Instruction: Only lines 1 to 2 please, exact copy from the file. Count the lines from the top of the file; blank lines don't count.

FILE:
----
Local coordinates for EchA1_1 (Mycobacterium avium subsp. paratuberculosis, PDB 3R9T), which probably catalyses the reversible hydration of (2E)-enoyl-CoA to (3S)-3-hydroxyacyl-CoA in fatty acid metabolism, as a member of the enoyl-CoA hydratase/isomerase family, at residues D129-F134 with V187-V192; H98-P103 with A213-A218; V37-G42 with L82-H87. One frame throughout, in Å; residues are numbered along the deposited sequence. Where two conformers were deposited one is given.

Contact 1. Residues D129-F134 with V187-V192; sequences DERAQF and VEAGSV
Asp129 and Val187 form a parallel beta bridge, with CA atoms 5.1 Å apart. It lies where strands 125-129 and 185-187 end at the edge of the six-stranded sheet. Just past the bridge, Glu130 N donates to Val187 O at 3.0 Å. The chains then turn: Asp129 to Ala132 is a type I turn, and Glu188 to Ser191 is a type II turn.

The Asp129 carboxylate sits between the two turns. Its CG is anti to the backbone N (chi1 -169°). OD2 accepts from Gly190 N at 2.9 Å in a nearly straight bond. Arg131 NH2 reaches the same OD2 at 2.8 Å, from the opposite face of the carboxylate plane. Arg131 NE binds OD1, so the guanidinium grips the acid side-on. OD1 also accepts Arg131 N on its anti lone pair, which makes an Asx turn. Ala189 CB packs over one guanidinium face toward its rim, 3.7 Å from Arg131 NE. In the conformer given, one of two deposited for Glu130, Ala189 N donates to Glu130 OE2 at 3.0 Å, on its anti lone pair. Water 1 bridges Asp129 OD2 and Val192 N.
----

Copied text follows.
Local coordinates for EchA1_1 (Mycobacterium avium subsp. paratuberculosis, PDB 3R9T), which probably catalyses the reversible hydration of (2E)-enoyl-CoA to (3S)-3-hydroxyacyl-CoA in fatty acid metabolism, as a member of the enoyl-CoA hydratase/isomerase family, at residues D129-F134 with V187-V192; H98-P103 with A213-A218; V37-G42 with L82-H87. One frame throughout, in Å; residues are numbered along the deposited sequence. Where two conformers were deposited one is given.

Contact 1. Residues D129-F134 with V187-V192; sequences DERAQF and VEAGSV